Regardless of who wins the presidential election, we need a secretary of labor who thinks and acts like Frances Perkins.
Perkins was the secretary of labor appointed by Franklin D. Roosevelt in 1932 to help him address the economic crisis left by eight years of Coolidge and Hoover leadership. She came to Washington, D.C., with a mission -- in her words, to serve God, FDR, and the working man. She came with a vision. She wanted to get people back to work, pass national standards for wage payment, and establish a social security system. She and her colleagues created the jobs programs that built many of our nation's parks and bridges, she passed the Fair Labor Standards Act, the most comprehensive wage protection law in the nation, and she helped design the Social Security System.
Learning from Perkins' lessons, here's what the new secretary of labor should do:
First, advocate stopping the workplace immigration raids. When Perkins took over, the Department of Labor was responsible for workplace raids and she stopped them immediately. They were wrong then and they are wrong today. Although the Department of Homeland Security, not Labor, has jurisdiction for Immigration and Customs Enforcement (ICE), the Labor secretary should speak forcefully against this intimidation of workers that is a gross waste of taxpayer money.
Second, enforce the wage and hour laws in meaningful ways. Employers are stealing billions of dollars annually from the paychecks of millions of workers. Wage theft is a national crisis and the Department of Labor is asleep at the wheel. Just as an unregulated banking industry has brought forth catastrophe, unregulated workplaces have enabled employers to steal wages from workers on a mass scale. In 1941, Perkins had 1,500 investigators in the field visiting 12 percent of the country's workplaces to ensure that employers were paying people legally. Today, with more than 10 times as many workers covered by the Fair Labor Standards Act, there are half as many investigators. Employers know that the chances of getting caught stealing wages is minuscule and that if they are caught, the consequences are insignificant. The secretary must go after wage theft. What better economic stimulus for the society than workers getting the wages they are owed and spending them in their communities?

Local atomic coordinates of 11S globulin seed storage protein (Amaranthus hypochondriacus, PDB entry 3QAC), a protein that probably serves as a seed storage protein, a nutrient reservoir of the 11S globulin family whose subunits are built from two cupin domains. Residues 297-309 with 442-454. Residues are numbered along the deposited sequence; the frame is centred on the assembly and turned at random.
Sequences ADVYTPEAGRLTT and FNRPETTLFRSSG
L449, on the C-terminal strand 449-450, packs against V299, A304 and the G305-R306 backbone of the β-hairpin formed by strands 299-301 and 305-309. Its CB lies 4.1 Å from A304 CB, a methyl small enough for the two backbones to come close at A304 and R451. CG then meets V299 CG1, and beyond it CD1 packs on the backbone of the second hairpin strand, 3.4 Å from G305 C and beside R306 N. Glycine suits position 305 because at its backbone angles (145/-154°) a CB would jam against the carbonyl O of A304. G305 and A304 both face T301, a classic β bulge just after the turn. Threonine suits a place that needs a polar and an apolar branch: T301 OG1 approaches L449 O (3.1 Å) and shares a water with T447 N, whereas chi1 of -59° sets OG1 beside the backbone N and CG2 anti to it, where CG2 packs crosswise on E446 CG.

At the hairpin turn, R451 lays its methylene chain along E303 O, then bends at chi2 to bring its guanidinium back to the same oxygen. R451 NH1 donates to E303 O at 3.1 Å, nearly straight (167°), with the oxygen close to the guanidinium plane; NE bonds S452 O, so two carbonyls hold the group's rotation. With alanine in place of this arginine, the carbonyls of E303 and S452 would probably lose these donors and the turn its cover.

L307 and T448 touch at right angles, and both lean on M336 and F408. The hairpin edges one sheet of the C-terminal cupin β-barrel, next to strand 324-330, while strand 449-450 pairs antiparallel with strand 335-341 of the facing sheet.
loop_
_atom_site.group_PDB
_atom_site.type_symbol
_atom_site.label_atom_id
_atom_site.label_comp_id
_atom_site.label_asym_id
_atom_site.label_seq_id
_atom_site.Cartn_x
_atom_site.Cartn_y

Third, lead the charge in supporting unemployed workers. Unemployment insurance should be available widely to workers, and job-creation strategies should be pursued aggressively, both through public incentives for private job creation and public jobs programs. Let's create those green jobs everyone is talking about.
Fourth, commit to developing the 21st-century supports America's workers need. Perkins focused on putting in place social security for America's workers. Today we need a national health care program. Forty-seven million workers and their families without health care is not in the best interest of workers or the nation as a whole. The secretary of labor should play a role in guaranteeing health care to all Americans.
Fifth, support the fundamental rights of all workers to organize into unions of their choice. Although Perkins wasn't the first choice of labor unions for secretary, she overcame their hesitations with her steadfast support for workers' rights to organize in the workplace. Elaine Chao, in contrast, has used her public voice to attack the Employee Free Choice Act, the most significant labor law reform to come along in decades.
When the economy is in shambles, it is America's workers who take the biggest hit. Perhaps in the coming weeks and months, we will all understand better what has happened to our economy. But as we move forward as a nation in addressing the crisis, we need a secretary of labor who knows workers, cares for their concerns, and speaks up for them. Our current secretary of labor is missing in action. We need to put the "labor" back in secretary of labor.
Kim Bobo is the executive director of Interfaith Worker Justice and the author of the forthcoming Wage Theft in America: Why Millions of Working Americans Are Not Getting Paid-And What We Can Do About It (New Press, December).